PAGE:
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November 1 - 3

Abigail Child: Films and a Lecture

To foreground margins, of form and content, what we usually don’t examine, to speculate around the body as culture, to derange its narratives. My desire: to explode our preconceived notions. Form is intrinsic to this explosion. Then, how to remain human(e) within the reordering, how to touch the world we live in, how to be in and outside, how to pierce everyday so each moment is sacred, laughable, lasts. I use strategies – of asymptotic convergence, vertical montage, a-harmonic weave, digital archive, language mis-translation, sonata look-a-likes, sound and noise juxtapositions – jolly and foreboding. In a world cluttered with information and things, it is important to go below and behind, to unmake sense, to re-contextualize the given and refresh, to upset powers that restrain us. The desire – a maneuverability – fragmented, prismatic, fleeting.
We all get to watch
The whole thing a pretext at the heart of reason, which is why it’s so opaque. That excavates the possibility of a sideways motion. What is it in the broken I’m holding on to?
As if history is accountable
People try to appear in these scenes. They jump to be seen in. An anti-naturalization matrix: incompatible absolutely, untimely. You work by subtraction, draw all opposing forces.
Immigration umbrella with no capstan.

Introduction and film descriptions written by Abigail Child. Special support provided by the Academy Foundation of Motion Picture Arts and Sciences.


FREE EVENT
Thursday November 1 at 6 pm

Text and Image, Voice and Elision

The following films will be integrated into Child’s lecture:

Mutiny

Directed by Abigail Child
US 1982-1983, 16mm, color, 10 min.

Mutiny employs panoply of expression, gesture and repeated movement. Its central images focus on women: at home, on the street, in the workplace, at school, talking, singing, jumping on trampolines, playing the violin. The broken syntax of the film reflects both the possibilities and the limitations of a speech, which "politically, physically and realistically" flirts with the language of opposition.

Covert Action

Directed by Abigail Child
US 1984, 16mm, b/w, 10 min.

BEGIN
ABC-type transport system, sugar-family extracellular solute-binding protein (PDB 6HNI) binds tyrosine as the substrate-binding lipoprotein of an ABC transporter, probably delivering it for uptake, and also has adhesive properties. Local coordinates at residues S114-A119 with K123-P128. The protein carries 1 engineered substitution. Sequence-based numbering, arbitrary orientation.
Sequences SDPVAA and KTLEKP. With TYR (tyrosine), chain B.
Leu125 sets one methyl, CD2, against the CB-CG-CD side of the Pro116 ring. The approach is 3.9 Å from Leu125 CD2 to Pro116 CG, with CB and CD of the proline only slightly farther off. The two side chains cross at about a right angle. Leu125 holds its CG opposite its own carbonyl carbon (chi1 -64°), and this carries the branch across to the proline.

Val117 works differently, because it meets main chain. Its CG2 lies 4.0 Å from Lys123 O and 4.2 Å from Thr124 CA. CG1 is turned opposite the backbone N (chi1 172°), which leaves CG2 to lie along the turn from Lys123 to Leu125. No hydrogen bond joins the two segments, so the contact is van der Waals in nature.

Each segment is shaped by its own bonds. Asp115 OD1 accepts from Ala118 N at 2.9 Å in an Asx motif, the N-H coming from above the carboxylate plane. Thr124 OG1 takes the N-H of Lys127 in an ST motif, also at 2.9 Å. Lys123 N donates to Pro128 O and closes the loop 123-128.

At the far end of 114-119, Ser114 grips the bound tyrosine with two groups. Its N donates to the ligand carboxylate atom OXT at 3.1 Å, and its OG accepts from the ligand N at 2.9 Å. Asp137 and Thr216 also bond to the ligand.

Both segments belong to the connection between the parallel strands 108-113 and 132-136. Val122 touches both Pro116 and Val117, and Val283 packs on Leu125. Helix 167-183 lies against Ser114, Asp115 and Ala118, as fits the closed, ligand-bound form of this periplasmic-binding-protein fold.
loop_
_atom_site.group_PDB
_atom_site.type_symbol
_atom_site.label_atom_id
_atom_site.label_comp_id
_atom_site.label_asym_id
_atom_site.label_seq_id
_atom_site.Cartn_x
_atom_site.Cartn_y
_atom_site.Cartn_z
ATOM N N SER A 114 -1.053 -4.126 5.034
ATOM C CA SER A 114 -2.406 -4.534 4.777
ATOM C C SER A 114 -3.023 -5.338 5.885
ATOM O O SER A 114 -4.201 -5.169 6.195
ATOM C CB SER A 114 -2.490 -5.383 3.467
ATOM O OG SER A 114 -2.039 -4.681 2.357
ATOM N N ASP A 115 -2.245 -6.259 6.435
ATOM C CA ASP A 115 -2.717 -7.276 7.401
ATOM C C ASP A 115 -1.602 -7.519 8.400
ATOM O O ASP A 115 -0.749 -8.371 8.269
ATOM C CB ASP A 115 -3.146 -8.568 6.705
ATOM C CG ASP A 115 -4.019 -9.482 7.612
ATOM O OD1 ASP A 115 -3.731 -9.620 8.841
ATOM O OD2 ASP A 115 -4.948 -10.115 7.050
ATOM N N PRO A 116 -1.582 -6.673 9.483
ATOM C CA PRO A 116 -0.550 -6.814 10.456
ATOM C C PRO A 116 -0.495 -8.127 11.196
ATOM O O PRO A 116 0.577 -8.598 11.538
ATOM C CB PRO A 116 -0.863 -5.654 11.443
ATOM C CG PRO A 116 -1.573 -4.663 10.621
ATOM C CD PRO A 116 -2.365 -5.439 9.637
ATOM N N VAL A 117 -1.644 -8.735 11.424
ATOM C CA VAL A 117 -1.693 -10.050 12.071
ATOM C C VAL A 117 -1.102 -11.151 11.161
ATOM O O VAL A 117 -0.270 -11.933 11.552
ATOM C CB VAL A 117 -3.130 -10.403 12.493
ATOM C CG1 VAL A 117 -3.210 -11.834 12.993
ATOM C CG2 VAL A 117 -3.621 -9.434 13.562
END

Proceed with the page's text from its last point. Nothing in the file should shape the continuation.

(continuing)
Child subverts the truncated language of conventional narrative
cinema by interjecting title cards à la silent cinema as ironic counterpoint and uses a dialogue between two poets, Carla Harryman and Steve Benson, to confound any consistent hypothesis. A sexual politic steeped in deception, a story only half revealed. “Here rupture and repetition comprise the structuring principle. The film explodes in your face: it drives on until its final image, a summation of its prehistory, history and future – a tree being uprooted. What could be a more apt metaphor for the contemporary crisis in narrativity and sexuality?” – Robert Hilferty, NY Native

To and No Fro

Directed by Abigail Child
US 2005, video, b/w, 5 min.

First in a series of five “foreign films” for projection/installation.  A reworking of Bunuel’s Women Without Love and a chance to crack the mirror of family secrets and repression. Speculative play with image, sound and space outside the frame.  Status and culture haunt bourgeois dreams suggesting an alternative wish fulfillment of letters: the text speaks; the scene looks.

Mirror World

Directed by Abigail Child
US 2006, video, color, 15 min.

Second in the “foreign film” series. A reshaping of Mehboob Khan’s classic Bollywood feature Aan into surrealist noir. Formal play and poetic “mistranslated” subtitles deconstruct the narrative to locate a sub-version: princess becomes maid, the maid becomes queen. Mirror World wrenches narrative causality to explore class and sexuality, and in the process discovers ways to wreck havoc on our “normal” perceptions of world and story.

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Friday November 2 at 7 pm

The Suburban Trilogy

Cake and Steak

Directed by Abigail Child, Appearing in Person
US 2002-2004, film to video, color, 21 min.